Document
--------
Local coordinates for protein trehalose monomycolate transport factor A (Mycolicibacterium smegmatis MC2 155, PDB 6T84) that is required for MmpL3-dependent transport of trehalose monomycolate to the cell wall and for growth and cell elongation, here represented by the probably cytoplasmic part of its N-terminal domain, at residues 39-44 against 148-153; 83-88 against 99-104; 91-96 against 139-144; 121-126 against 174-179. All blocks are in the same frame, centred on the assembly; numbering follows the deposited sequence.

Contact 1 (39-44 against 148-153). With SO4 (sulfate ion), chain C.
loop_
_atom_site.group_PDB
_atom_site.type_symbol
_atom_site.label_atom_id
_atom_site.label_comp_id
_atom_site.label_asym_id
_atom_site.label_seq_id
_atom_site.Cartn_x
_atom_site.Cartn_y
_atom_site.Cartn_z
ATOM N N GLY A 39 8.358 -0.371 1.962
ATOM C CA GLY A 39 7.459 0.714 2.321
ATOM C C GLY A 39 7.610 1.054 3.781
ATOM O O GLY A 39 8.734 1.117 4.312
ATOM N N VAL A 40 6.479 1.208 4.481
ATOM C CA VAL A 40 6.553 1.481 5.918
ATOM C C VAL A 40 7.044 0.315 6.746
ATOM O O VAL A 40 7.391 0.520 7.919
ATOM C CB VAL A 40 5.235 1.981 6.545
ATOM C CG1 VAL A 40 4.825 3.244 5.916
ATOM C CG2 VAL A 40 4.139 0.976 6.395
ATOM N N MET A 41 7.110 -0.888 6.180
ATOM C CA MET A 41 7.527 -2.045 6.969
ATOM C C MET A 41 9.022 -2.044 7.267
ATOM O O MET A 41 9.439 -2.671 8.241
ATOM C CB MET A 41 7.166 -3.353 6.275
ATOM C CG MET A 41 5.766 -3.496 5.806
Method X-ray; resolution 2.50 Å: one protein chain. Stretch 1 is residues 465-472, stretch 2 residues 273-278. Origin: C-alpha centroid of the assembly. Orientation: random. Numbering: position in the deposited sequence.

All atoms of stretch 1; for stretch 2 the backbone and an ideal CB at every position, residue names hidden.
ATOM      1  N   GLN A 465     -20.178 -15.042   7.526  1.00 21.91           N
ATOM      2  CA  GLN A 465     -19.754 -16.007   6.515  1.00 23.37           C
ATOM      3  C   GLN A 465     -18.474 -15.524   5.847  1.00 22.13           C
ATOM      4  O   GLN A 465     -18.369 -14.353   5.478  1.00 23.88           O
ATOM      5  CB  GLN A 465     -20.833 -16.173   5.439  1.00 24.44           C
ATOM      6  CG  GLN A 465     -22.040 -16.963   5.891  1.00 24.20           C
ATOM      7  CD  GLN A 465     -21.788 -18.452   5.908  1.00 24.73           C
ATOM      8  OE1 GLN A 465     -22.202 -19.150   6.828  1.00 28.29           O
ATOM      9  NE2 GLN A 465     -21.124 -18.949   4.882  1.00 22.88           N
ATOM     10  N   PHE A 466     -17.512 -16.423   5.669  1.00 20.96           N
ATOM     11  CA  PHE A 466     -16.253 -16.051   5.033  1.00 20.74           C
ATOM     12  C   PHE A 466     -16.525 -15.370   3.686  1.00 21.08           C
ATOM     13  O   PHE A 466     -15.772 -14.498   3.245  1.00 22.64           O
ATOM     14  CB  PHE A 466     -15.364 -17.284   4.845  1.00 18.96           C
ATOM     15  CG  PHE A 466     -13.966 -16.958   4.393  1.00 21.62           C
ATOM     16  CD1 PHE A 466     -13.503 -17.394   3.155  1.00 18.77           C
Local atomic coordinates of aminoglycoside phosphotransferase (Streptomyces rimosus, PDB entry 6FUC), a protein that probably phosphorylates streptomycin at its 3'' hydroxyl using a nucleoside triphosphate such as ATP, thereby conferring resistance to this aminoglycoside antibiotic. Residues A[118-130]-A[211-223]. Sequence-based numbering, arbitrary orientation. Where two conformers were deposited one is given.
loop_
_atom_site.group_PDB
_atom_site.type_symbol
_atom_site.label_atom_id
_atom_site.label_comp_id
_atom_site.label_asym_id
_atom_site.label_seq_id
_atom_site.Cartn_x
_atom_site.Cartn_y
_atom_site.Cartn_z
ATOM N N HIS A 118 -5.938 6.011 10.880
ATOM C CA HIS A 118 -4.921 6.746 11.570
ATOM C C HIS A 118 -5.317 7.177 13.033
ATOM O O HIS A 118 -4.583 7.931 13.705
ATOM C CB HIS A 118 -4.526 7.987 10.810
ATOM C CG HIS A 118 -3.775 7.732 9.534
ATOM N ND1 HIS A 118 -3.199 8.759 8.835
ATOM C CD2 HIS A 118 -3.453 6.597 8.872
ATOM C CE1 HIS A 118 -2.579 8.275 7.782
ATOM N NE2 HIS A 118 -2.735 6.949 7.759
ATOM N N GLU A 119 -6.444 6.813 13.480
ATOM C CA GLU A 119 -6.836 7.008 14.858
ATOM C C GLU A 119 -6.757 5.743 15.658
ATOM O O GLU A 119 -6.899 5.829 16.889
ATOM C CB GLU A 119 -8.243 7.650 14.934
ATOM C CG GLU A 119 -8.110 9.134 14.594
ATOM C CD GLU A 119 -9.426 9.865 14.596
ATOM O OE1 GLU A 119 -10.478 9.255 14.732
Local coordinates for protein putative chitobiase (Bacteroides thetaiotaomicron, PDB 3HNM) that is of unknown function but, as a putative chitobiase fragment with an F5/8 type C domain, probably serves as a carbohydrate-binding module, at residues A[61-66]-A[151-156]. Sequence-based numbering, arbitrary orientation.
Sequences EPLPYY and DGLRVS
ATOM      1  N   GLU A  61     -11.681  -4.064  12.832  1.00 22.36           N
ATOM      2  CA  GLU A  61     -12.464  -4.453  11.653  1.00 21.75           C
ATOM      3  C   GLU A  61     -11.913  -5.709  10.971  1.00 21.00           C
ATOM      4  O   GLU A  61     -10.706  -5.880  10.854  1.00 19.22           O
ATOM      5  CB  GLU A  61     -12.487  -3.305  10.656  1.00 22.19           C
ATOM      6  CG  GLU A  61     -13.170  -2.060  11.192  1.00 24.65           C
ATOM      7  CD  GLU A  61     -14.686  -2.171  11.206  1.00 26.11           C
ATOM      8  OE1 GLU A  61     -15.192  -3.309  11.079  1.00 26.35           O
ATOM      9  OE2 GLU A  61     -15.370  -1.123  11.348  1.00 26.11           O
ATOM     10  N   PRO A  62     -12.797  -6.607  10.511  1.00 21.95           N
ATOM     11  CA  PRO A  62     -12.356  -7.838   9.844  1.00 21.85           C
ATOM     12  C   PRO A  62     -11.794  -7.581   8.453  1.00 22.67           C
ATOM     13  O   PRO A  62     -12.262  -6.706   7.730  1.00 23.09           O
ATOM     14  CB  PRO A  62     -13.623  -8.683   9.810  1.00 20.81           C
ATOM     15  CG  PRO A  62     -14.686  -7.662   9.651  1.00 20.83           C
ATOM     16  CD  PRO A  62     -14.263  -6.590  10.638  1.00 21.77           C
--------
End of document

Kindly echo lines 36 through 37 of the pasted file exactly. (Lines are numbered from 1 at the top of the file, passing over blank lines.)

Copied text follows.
ATOM      5  CB  GLN A 465     -20.833 -16.173   5.439  1.00 24.44           C
ATOM      6  CG  GLN A 465     -22.040 -16.963   5.891  1.00 24.20           C